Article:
Foods in the mode of goodness increase the duration of life, purify one’s existence and give strength, health, happiness and satisfaction. Such nourishing foods are sweet, juicy, fattening and palatable. Foods that are too bitter, too sour, salty, pungent, dry and hot, are liked by people in the modes of passion. Such foods cause pain, distress, and disease. Food cooked more than three hours before being eaten, which is tasteless, stale, putrid, decomposed and unclean, is food liked by people in the mode of ignorance. (Bhagavad-gita As It Is 17.8-10)
This morning I was reading from Srila Prabhupada’s Srimad Bhagavatam:
…Any living being, if he terrifies other living beings, is a most wretched subject, and the king should at once kill such a disturbing element. As the wild animal is killed when it creates disturbances, similarly any man who unnecessarily kills or terrifies the jungle animals or other animals must be punished at once. By the law of the Supreme Lord, all living beings, in whatever shape they may be, are the sons of the Lord, and no one has any right to kill another animal, unless it is so ordered by the codes of natural law. The tiger can kill a lower animal for his subsistence, but a man cannot kill an animal for his subsistence. That is the law of God, who has created the law that a living being subsists by eating another living being. Thus the vegetarians are also living by eating other living beings. Therefore, the law is that one should live only by eating specific living beings, as ordained by the law of God. The Īśopaniṣad directs that one should live by the direction of the Lord and not at one’s sweet will. A man can subsist on varieties of grains, fruits and milk ordained by God, and there is no need of animal food, save and except in particular cases. (from purport SB 1.17.10-11)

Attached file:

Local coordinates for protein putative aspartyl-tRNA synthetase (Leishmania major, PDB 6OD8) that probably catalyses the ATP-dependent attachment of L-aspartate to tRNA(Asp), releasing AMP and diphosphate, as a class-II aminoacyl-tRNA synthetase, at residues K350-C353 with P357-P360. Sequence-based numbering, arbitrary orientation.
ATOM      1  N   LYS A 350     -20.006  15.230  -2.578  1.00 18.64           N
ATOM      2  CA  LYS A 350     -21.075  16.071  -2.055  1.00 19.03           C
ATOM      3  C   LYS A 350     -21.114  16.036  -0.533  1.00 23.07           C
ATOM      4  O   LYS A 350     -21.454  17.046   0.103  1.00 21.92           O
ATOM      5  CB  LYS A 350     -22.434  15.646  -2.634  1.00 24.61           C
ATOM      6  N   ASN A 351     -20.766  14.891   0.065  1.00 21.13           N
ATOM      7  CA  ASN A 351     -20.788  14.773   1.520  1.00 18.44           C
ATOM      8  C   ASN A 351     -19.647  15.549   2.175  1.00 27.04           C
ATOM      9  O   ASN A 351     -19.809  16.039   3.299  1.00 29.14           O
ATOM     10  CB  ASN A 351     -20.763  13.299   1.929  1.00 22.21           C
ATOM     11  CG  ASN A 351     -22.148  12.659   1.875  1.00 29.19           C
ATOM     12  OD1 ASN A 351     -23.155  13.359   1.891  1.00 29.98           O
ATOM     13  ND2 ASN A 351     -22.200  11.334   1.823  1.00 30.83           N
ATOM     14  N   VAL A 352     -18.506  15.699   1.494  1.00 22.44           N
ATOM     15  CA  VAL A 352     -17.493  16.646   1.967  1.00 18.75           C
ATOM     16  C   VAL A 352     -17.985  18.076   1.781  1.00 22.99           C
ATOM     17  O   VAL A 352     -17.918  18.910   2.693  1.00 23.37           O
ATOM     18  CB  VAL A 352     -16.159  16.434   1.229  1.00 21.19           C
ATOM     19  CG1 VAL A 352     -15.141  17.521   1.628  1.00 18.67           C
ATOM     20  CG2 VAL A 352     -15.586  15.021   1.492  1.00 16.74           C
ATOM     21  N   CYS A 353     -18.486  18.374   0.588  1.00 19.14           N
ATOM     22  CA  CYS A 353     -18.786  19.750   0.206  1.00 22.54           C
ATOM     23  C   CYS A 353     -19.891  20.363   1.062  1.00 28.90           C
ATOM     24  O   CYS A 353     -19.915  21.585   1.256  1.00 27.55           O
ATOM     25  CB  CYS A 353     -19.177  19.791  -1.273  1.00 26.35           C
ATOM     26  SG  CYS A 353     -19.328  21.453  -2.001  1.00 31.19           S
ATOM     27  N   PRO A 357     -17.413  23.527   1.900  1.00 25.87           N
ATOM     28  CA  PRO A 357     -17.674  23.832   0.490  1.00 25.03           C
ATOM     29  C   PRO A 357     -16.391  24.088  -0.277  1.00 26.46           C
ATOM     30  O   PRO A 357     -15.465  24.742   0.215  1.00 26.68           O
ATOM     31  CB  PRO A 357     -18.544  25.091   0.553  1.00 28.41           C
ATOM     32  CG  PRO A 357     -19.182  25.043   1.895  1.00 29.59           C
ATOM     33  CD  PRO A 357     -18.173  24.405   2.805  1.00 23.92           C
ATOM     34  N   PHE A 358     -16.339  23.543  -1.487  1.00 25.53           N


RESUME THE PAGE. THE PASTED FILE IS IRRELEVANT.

Ran across this fine devotee cookbook on the Sampradaya Sun sometime back, and thought we should share it with our readers. The recipes did in fact remind us of the early “love feasts”, and devotee diet in the early days of the Hare Krishna Movement. Very Nice!
The following cookbook manuscript, which contains a wonderful collection of vintage Hare Krsna recipes, was reproduced from an old photocopy. While the manuscript doesn’t bear the author’s name, we’re told that it was likely compiled in the early 1970’s by Revatinanda dasa.
1970’s Devotee Cookbook
“This is a very limited presentation of recipes for prasadam offerings that I have become practiced in preparing over the last few years. The ingredients and basic techniques used in the preparations are according to parampara tradition. Whether the details are as Srila Prabhupada would have exactly instructed, I do not know, but I have experienced on many occasions that He has been pleased by some of these exact preparations. Also I have experienced that devotees especially, and usually karmies (non-devotees) as well, are very much attracted by my preparations. For these reasons – to increase the attractiveness of our offerings to Sri Sri Radha and Krishna, and to increase the satisfaction of both the devotees and karmies with the prasadam they take to purify their existence – I have prepared this small cook-book. It is simply an offering of one devotee’s experience in the matter of prasadam preparation.